All Discover & explore services begin at 1.10pm:
  • Mon 19 Jun - The Cross alone 
  • Mon 26 Jun - Forgiveness is free 
  • Mon 3 Jul - Life of repentance
In today's service I shared the following reflection:
St Stephen Walbrook was built as a Reformation church. One of the indicators that that is so, are the relative sizes and positions of the communion table and the pulpit. The size of the pulpit indicates the importance placed on the hearing of God’s Word, while the small size of the communion tables reflects the concern of the Reformers that communion was celebrated in a way that made clear that no sacrifice was being made. For this reason the Canons of the Church of England state that communion should be celebrated from a table not an altar. This was part of Reformation debates as to what happened at communion and what was being celebrated.

The Reformation position of the Church of England was made clear in the Book of Common Prayer which states that ‘no Adoration is intended, or ought to be done, either unto the Sacramental Bread or Wine there bodily received, or unto any Corporal Presence of Christ's natural Flesh and Blood. For the Sacramental Bread and Wine remain still in their very natural substances, and therefore may not be adored; (for that were Idolatry, to be abhorred of all faithful Christians;) and the natural Body and Blood of our Saviour Christ are in Heaven, and not here; it being against the truth of Christ's natural Body to be at one time in more places than one.’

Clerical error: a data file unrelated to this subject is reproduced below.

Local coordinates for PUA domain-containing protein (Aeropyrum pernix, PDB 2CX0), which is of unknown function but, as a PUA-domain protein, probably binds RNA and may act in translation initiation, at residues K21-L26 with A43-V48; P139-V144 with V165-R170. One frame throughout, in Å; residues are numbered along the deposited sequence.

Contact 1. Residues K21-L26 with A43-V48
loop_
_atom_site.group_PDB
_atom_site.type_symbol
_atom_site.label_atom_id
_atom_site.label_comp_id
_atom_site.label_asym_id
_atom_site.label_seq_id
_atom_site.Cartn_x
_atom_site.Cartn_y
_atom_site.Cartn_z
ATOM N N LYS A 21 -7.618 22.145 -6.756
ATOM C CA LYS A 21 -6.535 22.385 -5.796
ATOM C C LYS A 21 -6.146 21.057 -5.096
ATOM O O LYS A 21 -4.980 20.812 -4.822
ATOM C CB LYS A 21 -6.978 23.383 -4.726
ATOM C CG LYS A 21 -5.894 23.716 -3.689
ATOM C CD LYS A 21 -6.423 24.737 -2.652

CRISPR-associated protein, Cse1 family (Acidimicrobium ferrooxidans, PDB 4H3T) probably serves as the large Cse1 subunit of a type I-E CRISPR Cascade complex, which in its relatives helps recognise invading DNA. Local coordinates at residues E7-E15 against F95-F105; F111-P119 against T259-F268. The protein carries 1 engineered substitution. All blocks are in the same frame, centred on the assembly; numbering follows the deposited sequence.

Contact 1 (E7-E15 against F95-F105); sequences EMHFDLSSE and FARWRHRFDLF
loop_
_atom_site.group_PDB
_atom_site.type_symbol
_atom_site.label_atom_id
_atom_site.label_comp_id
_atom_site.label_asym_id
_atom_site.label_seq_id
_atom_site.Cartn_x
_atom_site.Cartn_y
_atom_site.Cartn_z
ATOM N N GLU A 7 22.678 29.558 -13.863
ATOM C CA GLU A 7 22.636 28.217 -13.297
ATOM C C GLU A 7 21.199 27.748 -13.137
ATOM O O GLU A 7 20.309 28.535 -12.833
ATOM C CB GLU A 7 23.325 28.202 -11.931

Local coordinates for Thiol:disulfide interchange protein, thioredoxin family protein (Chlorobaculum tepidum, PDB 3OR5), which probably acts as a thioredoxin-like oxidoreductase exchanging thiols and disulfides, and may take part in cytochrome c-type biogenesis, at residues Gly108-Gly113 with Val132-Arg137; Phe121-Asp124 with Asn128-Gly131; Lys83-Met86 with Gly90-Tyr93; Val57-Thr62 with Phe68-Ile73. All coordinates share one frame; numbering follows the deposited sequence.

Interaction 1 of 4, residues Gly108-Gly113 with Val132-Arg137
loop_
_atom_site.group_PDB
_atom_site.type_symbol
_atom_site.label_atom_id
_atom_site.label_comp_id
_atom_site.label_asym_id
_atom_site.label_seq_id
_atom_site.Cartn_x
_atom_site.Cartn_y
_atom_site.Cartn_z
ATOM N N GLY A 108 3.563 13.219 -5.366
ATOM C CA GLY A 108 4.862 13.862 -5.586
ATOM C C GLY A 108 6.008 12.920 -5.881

These issues and debates then became central to changes made to the building here at St Stephen Walbrook in the 1970s and 80s with the introduction of the Henry Moore altar and the circular reordering of the space under the dome. The Ecclesiastical Court cases regarding the Moore altar centred on the Canon which states that communion must be celebrated at a table not an altar, and revolved around the extent to which the Moore altar resembled either a sacrificial altar or a communion table. Eventually, it was agreed that the Moore altar could be defined as a communion table and agreement was given for its permanent installation.

The size and position of Moore’s altar does however change the original dynamic between in the building between the Lord’s Table and the pulpit (which was reflective of the Reformer’s theology) in favour of a more contemporary theology; that of the Parish Communion movement which successfully made Holy Communion the principal act of worship in Parish churches, instead of Morning or Evening Prayer. By carving a round altar table with forms cut into the circular sides Moore suggested that the centre of the church reflected the Dome of the Rock in Jerusalem commemorating the sacrifice of Abraham and Isaac as a prefiguring of the sacrifice of Jesus Christ on the cross and the place for the offering of the Eucharist at the heart of Christian worship. This place is now designed for people to gather as a community around the altar where God in the Eucharist can be found at the centre.

The debates initiated by the Reformers therefore continue into our current understandings and practices regarding the celebration of the Eucharist and the gathering of God’s people in worship. At one end of these debates is the understanding that Communion is a remembering of Christ’s sacrifice while, at the other, is the understanding that it is a repeating of Christ's sacrifice.